Twitter: #digcaribbeanscholarship

Twitter: @dlocaribbean

Caribbean Scholarship in the Digital Age, Webinar 3, Colony in Crisis

carribean

Caribbean Scholarship in the Digital Age is a webinar series showcasing digital and/as public research and teaching in Caribbean Studies. The series provides a collaborative space for professionals to share on projects and experiences to foster communication and support our shared constellations of communities of practice.

Please join us for an upcoming event featuring innovative digital work with Colony in Crisis, April 11, 2017, at 11am (Miami Time).

Presenter: Nathan Dize and Abby Broughton (Vanderbilt University)

Click here to participate in the online event: http://ufsmathers.adobeconnect.com/Caribbean

About the Presentation:

A digital project created in 2014 through the collaboration of two graduate students and a librarian, A Colony in Crisis (CiC, https://colonyincrisis.lib.umd.edu/) exemplifies interdisciplinary and interdepartmental research in the contemporary, media-enhanced age of humanities scholarship. Working through the framework of the grain crisis of 1789 in colonial Saint-Domingue, CiC provides English translations and introductions of original French pamphlets in hopes of promoting a glimpse into one of the many alternative histories of the Atlantic World in the years preceding the Haitian Revolution. With the goal of curating archival documents in order to offer students and scholars alike the possibility of working with archival texts across language barriers, the team partners with instructors to implement the project in the undergraduate classroom. Fall 2015 saw the implementation of CiC in an upper-level French literature course. One year later, the team reflects on their first foray into the classroom and where to steer the project over the years to come.

About the Speakers:

Abby R. Broughton is a PhD student in the Department of French and Italian at Vanderbilt University, where she specializes in 20th century queer literature, body and identity politics, and the intersection of illustration and text. Abby is a co-author, translator, and editor of A Colony in Crisis: The Saint-Domingue Grain Shortage of 1789.

Nathan H. Dize is a PhD student in the Department of French and Italian at Vanderbilt University where he specializes in Haitian theater, poetry, and revolutionary poetics during the nineteenth and early twentieth centuries. Nathan is the content curator, translator, and editor of A Colony in Crisis: The Saint-Domingue Grain Shortage of 1789.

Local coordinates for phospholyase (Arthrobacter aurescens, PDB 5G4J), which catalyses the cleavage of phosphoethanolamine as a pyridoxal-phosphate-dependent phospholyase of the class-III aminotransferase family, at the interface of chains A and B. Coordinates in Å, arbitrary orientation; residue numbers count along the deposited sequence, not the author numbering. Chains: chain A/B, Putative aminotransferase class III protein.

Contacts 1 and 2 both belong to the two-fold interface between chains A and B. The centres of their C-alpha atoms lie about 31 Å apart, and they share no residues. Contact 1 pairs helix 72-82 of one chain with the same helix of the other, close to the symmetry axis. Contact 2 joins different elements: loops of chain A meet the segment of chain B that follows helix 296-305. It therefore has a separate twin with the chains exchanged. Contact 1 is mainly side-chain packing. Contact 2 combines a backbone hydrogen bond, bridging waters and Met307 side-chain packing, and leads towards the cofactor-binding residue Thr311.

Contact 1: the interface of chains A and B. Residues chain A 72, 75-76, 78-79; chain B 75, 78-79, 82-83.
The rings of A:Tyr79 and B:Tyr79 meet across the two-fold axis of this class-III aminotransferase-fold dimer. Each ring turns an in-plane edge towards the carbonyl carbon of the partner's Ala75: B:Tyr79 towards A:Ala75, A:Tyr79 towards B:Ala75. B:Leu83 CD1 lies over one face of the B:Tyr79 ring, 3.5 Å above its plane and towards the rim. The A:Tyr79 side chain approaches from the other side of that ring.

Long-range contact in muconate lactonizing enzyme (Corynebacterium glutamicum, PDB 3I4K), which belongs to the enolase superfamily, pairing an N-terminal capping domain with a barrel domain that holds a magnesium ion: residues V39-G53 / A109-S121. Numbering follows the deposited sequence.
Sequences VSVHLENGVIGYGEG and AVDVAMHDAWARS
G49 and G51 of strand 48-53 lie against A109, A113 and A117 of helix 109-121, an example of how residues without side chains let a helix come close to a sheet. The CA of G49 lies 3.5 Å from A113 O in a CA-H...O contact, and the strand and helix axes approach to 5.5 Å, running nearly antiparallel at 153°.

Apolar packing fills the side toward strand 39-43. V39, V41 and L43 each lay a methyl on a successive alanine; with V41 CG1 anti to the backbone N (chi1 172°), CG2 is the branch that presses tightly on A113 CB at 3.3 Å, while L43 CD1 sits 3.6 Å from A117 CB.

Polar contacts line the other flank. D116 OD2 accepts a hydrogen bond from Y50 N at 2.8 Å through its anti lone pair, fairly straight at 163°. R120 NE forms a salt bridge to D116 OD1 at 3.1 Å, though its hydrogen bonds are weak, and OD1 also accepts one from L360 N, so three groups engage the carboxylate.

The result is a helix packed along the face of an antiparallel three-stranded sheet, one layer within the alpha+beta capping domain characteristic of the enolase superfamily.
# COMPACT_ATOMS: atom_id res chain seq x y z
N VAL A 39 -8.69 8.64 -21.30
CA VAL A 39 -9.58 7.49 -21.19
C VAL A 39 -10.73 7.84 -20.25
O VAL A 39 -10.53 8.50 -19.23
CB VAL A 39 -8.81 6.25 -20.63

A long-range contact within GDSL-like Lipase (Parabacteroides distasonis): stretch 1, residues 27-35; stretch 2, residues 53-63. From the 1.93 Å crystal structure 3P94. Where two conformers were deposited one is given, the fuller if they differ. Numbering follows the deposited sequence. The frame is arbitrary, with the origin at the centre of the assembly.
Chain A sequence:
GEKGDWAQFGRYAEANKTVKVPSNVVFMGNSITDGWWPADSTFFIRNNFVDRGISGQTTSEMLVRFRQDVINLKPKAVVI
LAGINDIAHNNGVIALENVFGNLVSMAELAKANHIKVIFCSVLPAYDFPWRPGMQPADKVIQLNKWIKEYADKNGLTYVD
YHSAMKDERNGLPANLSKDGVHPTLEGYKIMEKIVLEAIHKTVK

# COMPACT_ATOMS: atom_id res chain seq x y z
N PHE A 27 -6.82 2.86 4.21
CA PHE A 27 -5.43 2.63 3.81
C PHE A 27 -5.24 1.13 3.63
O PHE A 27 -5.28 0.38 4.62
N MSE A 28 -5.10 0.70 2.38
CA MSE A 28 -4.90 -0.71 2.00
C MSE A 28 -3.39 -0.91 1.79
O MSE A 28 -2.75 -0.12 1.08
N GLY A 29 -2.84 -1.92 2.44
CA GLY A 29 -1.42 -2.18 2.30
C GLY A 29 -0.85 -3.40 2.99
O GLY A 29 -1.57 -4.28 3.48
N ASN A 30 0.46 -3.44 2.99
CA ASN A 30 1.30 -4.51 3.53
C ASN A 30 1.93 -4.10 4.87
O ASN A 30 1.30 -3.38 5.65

About the Caribbean Scholarship in the Digital Age Webinar Series:

The Digital Library of the Caribbean (dLOC), in partnership with the Association of Caribbean University, Research and Institutional Libraries (ACURIL), the Graduate School of Information Sciences and Technologies of the University of Puerto Rico, the Latin American and Caribbean Cultural Heritage Archives roundtable (LACCHA) of the Society of American Archivists (SAA), and the Seminar on the Acquisition of Latin American Library Materials (SALALM), has organized a series of online events, Caribbean Scholarship in the Digital Age, a webinar series showcasing digital and/as public research and teaching in Caribbean Studies. The series provides a collaborative space for professionals to share on projects and experiences to foster communication and support our shared constellations of communities of practice.

Other upcoming webinars in the series include:

  • May 10, 11am Miami time, Dr. Sara Gonzalez on 3D printing services

Recordings of all webinars will be available in dLOC soon after the webinar.

Please join us for next stage conversations from the webinars, to take place at ACURIL’s 2017 annual conference, focusing on Interdisciplinary Research in the Caribbean: http://acuril2017puertorico.com/

 

Twitter: #digcaribbeanscholarship

Twitter: @dlocaribbean